Jan 17: Farewell To My Beloved Chalky

Celebrity chef Rick Stein has paid heartfelt tribute to his beloved pet dog Chalky, who has died at the ripe old age of 17. The Jack Russell became one of the nation’s most beloved animals after appearing on numerous TV programmes alongside his owner, who has four restaurants in Padstow, North Cornwall. The dog’s fame was so great he even had a fan club which received thousands of letters (Western Morning News)

Jan 18: Scotland’s B&Bs throw off stuffy image to become best in Europe

They used to be known for their surly landladies, damp rooms and whispered conversations over a pre-dawn fry-up. But Scotland’s bed and breakfasts have been hailed among the best in a survey by the world’s most popular travel website. According to Trip Advisor’s Traveller’s Choice awards, four out of ten of Europe’s best B&Bs are in Scotland, while the luxury Howard Hotel in Edinburgh is in the top 25 world city hotels. (Scotsman)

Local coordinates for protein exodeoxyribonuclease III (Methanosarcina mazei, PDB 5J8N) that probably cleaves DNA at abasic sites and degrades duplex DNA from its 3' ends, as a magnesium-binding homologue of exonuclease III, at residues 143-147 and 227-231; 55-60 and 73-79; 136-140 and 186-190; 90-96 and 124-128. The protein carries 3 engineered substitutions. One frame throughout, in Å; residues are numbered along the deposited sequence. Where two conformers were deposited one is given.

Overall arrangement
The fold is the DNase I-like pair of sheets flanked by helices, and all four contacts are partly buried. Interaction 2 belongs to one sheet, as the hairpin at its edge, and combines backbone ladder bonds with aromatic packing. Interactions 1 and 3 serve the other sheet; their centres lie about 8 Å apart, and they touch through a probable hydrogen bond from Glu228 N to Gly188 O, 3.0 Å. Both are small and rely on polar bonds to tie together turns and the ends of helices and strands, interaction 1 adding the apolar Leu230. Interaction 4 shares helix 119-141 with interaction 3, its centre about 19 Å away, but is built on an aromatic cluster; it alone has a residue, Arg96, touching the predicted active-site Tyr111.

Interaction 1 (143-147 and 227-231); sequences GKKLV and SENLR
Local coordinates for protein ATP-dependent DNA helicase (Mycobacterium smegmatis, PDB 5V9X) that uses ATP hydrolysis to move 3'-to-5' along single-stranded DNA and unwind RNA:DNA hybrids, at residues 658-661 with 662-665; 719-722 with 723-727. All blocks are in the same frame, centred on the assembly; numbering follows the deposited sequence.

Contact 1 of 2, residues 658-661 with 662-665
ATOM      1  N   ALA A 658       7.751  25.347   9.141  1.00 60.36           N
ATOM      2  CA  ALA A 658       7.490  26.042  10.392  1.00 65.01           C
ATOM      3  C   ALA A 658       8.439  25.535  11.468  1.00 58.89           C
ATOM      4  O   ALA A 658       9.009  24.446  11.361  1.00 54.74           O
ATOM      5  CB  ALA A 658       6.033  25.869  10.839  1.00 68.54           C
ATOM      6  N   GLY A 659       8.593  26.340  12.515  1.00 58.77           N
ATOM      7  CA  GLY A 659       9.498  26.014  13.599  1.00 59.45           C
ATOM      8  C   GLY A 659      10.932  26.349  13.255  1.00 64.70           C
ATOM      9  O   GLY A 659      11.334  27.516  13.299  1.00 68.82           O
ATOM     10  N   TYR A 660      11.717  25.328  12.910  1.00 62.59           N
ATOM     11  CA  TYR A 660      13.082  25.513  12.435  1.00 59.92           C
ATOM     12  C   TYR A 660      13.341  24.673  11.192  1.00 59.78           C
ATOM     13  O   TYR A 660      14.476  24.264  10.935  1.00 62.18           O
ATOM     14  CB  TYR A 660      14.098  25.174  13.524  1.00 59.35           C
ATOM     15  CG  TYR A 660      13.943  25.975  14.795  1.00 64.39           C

Jan 12: £1m houses becoming ten a penny in Scotland

Million-Pound homes are now commonplace throughout Scotland, according to a leading estate agency which has experienced a doubling of seven-figure properties in 12 months.

Knight Frank said it had sold 54 homes worth more than £1 million in the current financial year and expects to double the previous year’s tally of 32. (Scotsman)

Jan 12: End of the road for the lairds of the Isles as tenants take over